Truckee Warming Shelter gears up for another winter season | SierraSun.com

Truckee Warming Shelter gears up for another winter season

Hannah Jones
hjones@sierrasun.com
The Truckee Warming Shelter welcomes guests on extreme waether nights when they may have nowhere else to go.
Submitted photo/Cathie Foley

The Truckee Warming Shelter, which already opened its doors for two nights in late October, is ready for its fifth season operating as the only homeless shelter in the North Tahoe area.

“I’m so grateful our community takes care of each other,” said Cathie Foley, executive director of the warming shelter.

The shelter is only open on nights of severe weather, in which temperatures drop below 15 degrees or there is more than a foot of snow in the forecast. Last season, they opened 39 nights on the most severe weather days, serving a total of 72 guests including six children. Families with children were connected to shelter outside the center in private homes or a motel, Foley said. Guests are allowed to stay as long as severe weather persists.

Last year, they had 45 guests who arrived in a crisis situation, a 50% increase from the year before. They also provided people with bus tickets, gas or other transportation when it was needed so they were not stranded during a winter storm.

“I’m so grateful our community takes care of each other.”— Cathie FoleyTruckee Warming Shelter director

Of the 72 total guests served last year, 27 are chronically homeless. Not only does the organization provide shelter, but it also serves to provide opportunities to those with nowhere else to turn. This can come in the form of sleeping bags, warm clothes or necessary supplies to survive on their own or assistance with permanent solutions. Last year, they provided 30 individuals with such supplies, as well as a connection to community resources.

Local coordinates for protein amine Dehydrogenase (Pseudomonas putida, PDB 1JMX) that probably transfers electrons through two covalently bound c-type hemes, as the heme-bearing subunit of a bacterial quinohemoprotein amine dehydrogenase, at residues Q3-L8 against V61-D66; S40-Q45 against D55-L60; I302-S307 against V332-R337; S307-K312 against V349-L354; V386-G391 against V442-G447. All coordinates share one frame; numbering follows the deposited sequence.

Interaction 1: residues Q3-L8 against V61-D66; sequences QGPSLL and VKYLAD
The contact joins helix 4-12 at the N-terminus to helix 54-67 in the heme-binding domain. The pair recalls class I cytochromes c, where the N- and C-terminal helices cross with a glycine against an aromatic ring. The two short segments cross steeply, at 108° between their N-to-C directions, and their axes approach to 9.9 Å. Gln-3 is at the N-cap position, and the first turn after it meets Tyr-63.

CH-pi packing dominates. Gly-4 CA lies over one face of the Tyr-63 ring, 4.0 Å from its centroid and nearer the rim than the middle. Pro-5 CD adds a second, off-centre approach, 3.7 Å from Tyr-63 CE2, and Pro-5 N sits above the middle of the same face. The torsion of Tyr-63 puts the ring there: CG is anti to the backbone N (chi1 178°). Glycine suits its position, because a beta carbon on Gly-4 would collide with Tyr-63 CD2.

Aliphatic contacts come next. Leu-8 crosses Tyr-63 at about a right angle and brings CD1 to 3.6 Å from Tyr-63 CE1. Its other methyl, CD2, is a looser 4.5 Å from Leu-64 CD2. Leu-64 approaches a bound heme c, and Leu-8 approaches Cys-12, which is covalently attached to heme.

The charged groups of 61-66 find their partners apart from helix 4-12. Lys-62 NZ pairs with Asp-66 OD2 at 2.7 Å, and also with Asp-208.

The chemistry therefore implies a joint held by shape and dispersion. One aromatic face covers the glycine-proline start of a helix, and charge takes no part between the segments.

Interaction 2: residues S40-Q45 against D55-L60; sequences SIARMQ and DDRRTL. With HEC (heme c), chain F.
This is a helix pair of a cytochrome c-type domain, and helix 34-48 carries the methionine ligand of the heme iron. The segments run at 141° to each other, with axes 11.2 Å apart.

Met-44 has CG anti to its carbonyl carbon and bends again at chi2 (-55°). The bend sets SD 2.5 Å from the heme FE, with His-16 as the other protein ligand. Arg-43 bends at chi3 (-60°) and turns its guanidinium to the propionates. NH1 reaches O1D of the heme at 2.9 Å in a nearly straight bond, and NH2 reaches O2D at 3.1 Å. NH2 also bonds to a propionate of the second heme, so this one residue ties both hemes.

“Our main goal is to get to know people and help them long term,” said Foley. “We’re able to develop a relationship with them and help them, and help them connect with other services whether that’s medical care or connections with family.”

This year marks the second year the shelter is no longer in a pilot stage and can now operate with a minor use permit from the town. In February of 2015, Nevada and Placer counties facilitated a homeless count in which they counted 51 individuals without shelter in area. That same year a subgroup of United for Action, a coalition of faith-based and nonprofit groups formed a partnership with Church of the Mountains, which hosts the shelter at 10069 Church St., to get approval of a temporary use permit from the Truckee Planning Commission.

In order to operate, the shelter relies on grants from Placer and Nevada counties, as well as community support through donations. Foley said two-thirds of the operating budget comes from grants. In the future, shelter staff hopes to have a shower on site along with a washer and dryer to provide clean clothes to their guests.

When operating, the shelter is open from 6 p.m to 7 a.m. and fits a maximum of 16 guests with a rotation of at least eight trained volunteers. In order for the shelter to open and remain open, Foley said, it must be staffed by trained volunteers.

Those interested in volunteering can contact her at comumc@sbcglobal.net.

Hannah Jones is a reporter for the Sierra Sun. She can be reached at hjones@sierrasun.com or 530-550-2652.